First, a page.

Marking a long-sought milestone in a much-maligned war, President Obama affirmed Monday that U.S. combat troops will leave Iraq by the end of August — "as promised and on schedule" — as the United States moves toward a supporting role in a country still struggling with violence and a fractured government.
ATLANTA — Marking a long-sought milestone in a much-maligned war, President Obama affirmed Monday that U.S. combat troops will leave Iraq by the end of August — “as promised and on schedule” — as the United States moves toward a supporting role in a country still struggling with violence and a fractured government.
“Make no mistake, our commitment in Iraq is changing — from a military effort led by our troops to a civilian effort led by our diplomats,” Obama told a group of disabled veterans.
The president gave assurances that U.S. forces in Iraq will drop to 50,000 by the end of the month — a reduction of 94,000 troops since he took office 18 months ago. The remaining troops will form a transitional force until a final U.S. withdrawal at the end of 2011, he said.
Obama used the upcoming milestone to highlight what he sees as both a bright spot on his foreign-policy agenda and a campaign promise close to fulfillment.
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During his campaign, Obama pledged to bring a swift, orderly end to a war he said he would not have waged, although the departure has not been as quick as he initially had promised. Shortly after taking office, the president revised a 16-month withdrawal time frame and set the Aug. 31 deadline.
Still, for a White House beleaguered on other fronts — from the Gulf of Mexico oil spill to increasing violence in Afghanistan — Iraq is seen as a success story the administration intends to tell. Obama, Vice President Joseph Biden and other administration officials will emphasize progress in Iraq in speeches in coming weeks, White House aides said.
Obama’s speech Monday to a convention of the Disabled American Veterans served as a sort of pivot for the president as he tries to regain Congress’ confidence that the U.S.-led mission in Afghanistan is succeeding. Last week, 102 Democrats in the House voted against a $59 billion appropriation for both wars, 70 more than opposed a war-spending bill a year ago.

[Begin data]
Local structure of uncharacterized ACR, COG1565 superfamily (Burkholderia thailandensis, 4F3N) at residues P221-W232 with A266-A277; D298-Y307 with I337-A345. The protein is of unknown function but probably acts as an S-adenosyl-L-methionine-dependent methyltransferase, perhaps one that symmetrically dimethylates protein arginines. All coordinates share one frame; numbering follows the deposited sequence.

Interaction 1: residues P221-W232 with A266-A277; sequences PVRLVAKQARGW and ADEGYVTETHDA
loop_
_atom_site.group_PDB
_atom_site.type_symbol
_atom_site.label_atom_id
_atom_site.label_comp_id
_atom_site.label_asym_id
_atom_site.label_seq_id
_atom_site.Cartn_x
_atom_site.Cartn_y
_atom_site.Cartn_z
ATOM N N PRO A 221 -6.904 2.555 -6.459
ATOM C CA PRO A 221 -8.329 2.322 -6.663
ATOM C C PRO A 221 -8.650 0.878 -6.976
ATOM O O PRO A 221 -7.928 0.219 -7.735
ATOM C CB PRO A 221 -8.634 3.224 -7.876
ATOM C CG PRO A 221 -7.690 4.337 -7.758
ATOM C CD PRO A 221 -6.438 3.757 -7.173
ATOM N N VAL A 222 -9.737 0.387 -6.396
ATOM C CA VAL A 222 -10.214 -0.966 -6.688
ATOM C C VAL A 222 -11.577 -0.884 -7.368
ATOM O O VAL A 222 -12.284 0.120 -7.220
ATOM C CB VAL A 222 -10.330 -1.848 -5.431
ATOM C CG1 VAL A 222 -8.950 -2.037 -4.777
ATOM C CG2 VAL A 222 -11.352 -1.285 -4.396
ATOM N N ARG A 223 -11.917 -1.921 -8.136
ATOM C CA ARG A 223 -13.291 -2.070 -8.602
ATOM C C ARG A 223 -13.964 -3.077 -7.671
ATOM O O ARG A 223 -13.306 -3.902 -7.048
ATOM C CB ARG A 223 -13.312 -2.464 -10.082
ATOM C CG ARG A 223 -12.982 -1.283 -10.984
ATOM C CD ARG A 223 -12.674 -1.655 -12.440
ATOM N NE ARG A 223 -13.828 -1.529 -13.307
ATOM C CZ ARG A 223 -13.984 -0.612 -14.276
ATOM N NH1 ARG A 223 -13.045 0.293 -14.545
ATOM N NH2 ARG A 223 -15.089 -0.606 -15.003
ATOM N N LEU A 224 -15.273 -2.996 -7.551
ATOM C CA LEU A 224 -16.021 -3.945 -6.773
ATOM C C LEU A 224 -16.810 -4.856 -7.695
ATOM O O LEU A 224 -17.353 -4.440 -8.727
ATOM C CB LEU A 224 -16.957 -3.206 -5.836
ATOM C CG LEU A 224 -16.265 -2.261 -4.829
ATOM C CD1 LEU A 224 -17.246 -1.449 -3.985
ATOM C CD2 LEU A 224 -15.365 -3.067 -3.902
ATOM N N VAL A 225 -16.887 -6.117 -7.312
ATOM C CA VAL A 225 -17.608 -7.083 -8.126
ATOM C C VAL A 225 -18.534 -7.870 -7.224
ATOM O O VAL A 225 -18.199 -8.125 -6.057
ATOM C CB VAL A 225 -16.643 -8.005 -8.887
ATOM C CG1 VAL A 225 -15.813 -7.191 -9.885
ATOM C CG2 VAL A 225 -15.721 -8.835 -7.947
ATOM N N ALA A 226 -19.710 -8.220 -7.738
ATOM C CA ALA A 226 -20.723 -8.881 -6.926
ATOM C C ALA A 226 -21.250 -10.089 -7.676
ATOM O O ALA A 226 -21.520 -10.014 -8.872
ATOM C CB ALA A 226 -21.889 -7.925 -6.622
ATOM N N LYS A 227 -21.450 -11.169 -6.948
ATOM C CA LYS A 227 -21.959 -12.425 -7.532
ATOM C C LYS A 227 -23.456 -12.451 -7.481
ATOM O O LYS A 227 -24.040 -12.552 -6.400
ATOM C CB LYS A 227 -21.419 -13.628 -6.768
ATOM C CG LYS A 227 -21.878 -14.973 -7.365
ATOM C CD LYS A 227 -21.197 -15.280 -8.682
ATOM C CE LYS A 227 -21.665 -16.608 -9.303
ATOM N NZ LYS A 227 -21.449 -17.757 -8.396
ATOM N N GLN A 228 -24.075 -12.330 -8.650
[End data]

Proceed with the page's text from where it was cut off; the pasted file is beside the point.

The number of U.S. troops in Afghanistan — 33,000 when Obama took office — will have nearly tripled to 96,000 by September.
But a White House fact sheet also highlighted a different number: By the end of August, the total number of U.S. troops in Iraq and Afghanistan will have dropped from 177,000 to 146,000.
Monday, the president restated his case for the stepped-up presence in Afghanistan.
“If Afghanistan were to be engulfed by an even wider insurgency, al-Qaida and its terrorist affiliates would have even more space to plan their next attacks,” he said. “As president of the United States, I refuse to let that happen.”
Obama expressed confidence in the Afghan government’s anti-corruption efforts and the U.S. campaign to target key al-Qaida leaders. The Pakistan government, accused of shielding anti-U.S. elements, has begun to target extremists, he said.
“Because in this region and beyond, we will tolerate no safe haven for al-Qaida and their extremist allies,” he said.
There is no consensus on what impact the withdrawal in Iraq will have on security in the region.
It comes at a time of deepening political uncertainty, fueling fears of a resurgence of violence once U.S. combat troops leave. Negotiations on the formation of a new government are stalled over the question of who should be prime minister, and few now expect progress until at least September.
Many Iraqis who otherwise might have welcomed the drawdown as a step toward full Iraqi sovereignty are instead apprehensive, with political tensions rising between the country’s divided factions and the insurgency not yet defeated.
“Iraqis had hoped they would have a strong independent government by now, but no one expected it to drag on this long,” said Basma Khatib, a women’s rights activist. “It’s a big mess, and things might get a lot worse if we don’t have a government soon.”
U.S. officials note that the withdrawal will make little practical difference on the ground. Iraqi troops have been responsible for security in most hot spots since U.S. troops withdrew from the cities in June 2009, and troop levels already have fallen to 65,000.
It is rare these days to see a U.S. military vehicle on the streets — and even the withdrawal is taking place stealthily, at night.
Although violence has fallen sharply since 2006 and 2007, the peak years of the sectarian killings that raged across Baghdad and elsewhere, there has been no discernible decline over the past year, suggesting Iraqi forces have made little progress in eliminating what remains of the insurgency.
In Washington, U.S. experts are sharply divided on whether a further drawdown is advisable, with some arguing that disengagement is overdue and others saying a rapid exit would threaten stability throughout the region.
“It’s hard to say what stable enough would be in Iraq, but certainly we’re not there yet,” said Steven Cook of the Council on Foreign Relations.
Still, the administration has shown no sign of wavering from the August deadline. A transitional government is functioning and stable, White House spokesman Bill Burton said.